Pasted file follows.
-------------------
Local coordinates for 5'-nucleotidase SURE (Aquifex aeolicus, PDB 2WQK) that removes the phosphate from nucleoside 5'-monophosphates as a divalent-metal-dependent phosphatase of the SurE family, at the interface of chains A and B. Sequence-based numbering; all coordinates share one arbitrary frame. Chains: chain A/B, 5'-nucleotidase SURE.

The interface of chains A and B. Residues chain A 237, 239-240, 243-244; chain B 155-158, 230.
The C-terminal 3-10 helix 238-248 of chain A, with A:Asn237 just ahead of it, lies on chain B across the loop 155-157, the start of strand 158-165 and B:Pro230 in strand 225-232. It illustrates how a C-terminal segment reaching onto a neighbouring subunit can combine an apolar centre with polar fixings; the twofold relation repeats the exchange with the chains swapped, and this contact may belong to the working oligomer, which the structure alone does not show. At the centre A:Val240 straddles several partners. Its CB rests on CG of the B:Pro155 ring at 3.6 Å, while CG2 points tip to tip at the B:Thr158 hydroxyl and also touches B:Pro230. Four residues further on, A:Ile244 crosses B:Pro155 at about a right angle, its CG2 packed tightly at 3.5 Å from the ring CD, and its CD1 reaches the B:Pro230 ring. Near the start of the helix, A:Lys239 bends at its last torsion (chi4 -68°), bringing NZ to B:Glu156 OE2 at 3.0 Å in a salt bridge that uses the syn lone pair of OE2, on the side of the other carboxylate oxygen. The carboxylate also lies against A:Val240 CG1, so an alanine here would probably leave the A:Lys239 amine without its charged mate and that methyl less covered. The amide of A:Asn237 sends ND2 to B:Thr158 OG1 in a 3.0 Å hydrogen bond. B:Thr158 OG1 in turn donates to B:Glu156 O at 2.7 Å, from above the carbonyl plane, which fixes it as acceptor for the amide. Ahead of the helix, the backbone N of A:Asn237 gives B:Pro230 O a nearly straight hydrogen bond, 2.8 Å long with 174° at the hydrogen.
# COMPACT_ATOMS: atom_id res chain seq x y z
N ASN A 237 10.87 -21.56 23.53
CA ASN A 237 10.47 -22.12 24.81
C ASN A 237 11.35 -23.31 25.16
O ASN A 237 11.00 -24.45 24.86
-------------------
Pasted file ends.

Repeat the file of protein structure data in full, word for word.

Local coordinates for 5'-nucleotidase SURE (Aquifex aeolicus, PDB 2WQK) that removes the phosphate from nucleoside 5'-monophosphates as a divalent-metal-dependent phosphatase of the SurE family, at the interface of chains A and B. Sequence-based numbering; all coordinates share one arbitrary frame. Chains: chain A/B, 5'-nucleotidase SURE.

The interface of chains A and B. Residues chain A 237, 239-240, 243-244; chain B 155-158, 230.
The C-terminal 3-10 helix 238-248 of chain A, with A:Asn237 just ahead of it, lies on chain B across the loop 155-157, the start of strand 158-165 and B:Pro230 in strand 225-232. It illustrates how a C-terminal segment reaching onto a neighbouring subunit can combine an apolar centre with polar fixings; the twofold relation repeats the exchange with the chains swapped, and this contact may belong to the working oligomer, which the structure alone does not show. At the centre A:Val240 straddles several partners. Its CB rests on CG of the B:Pro155 ring at 3.6 Å, while CG2 points tip to tip at the B:Thr158 hydroxyl and also touches B:Pro230. Four residues further on, A:Ile244 crosses B:Pro155 at about a right angle, its CG2 packed tightly at 3.5 Å from the ring CD, and its CD1 reaches the B:Pro230 ring. Near the start of the helix, A:Lys239 bends at its last torsion (chi4 -68°), bringing NZ to B:Glu156 OE2 at 3.0 Å in a salt bridge that uses the syn lone pair of OE2, on the side of the other carboxylate oxygen. The carboxylate also lies against A:Val240 CG1, so an alanine here would probably leave the A:Lys239 amine without its charged mate and that methyl less covered. The amide of A:Asn237 sends ND2 to B:Thr158 OG1 in a 3.0 Å hydrogen bond. B:Thr158 OG1 in turn donates to B:Glu156 O at 2.7 Å, from above the carbonyl plane, which fixes it as acceptor for the amide. Ahead of the helix, the backbone N of A:Asn237 gives B:Pro230 O a nearly straight hydrogen bond, 2.8 Å long with 174° at the hydrogen.
# COMPACT_ATOMS: atom_id res chain seq x y z
N ASN A 237 10.87 -21.56 23.53
CA ASN A 237 10.47 -22.12 24.81
C ASN A 237 11.35 -23.31 25.16
O ASN A 237 11.00 -24.45 24.86